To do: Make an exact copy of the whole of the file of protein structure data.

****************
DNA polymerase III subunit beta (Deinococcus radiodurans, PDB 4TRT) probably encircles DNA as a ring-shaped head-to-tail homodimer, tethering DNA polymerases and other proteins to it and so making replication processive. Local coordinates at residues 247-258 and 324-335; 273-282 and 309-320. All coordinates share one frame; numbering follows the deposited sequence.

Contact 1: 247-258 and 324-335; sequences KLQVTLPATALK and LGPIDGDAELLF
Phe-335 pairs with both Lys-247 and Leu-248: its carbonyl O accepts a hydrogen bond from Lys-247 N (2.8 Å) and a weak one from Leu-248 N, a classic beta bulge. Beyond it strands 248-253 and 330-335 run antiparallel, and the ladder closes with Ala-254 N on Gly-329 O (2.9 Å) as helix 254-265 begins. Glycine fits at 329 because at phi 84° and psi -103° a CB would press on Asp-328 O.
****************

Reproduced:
DNA polymerase III subunit beta (Deinococcus radiodurans, PDB 4TRT) probably encircles DNA as a ring-shaped head-to-tail homodimer, tethering DNA polymerases and other proteins to it and so making replication processive. Local coordinates at residues 247-258 and 324-335; 273-282 and 309-320. All coordinates share one frame; numbering follows the deposited sequence.

Contact 1: 247-258 and 324-335; sequences KLQVTLPATALK and LGPIDGDAELLF
Phe-335 pairs with both Lys-247 and Leu-248: its carbonyl O accepts a hydrogen bond from Lys-247 N (2.8 Å) and a weak one from Leu-248 N, a classic beta bulge. Beyond it strands 248-253 and 330-335 run antiparallel, and the ladder closes with Ala-254 N on Gly-329 O (2.9 Å) as helix 254-265 begins. Glycine fits at 329 because at phi 84° and psi -103° a CB would press on Asp-328 O.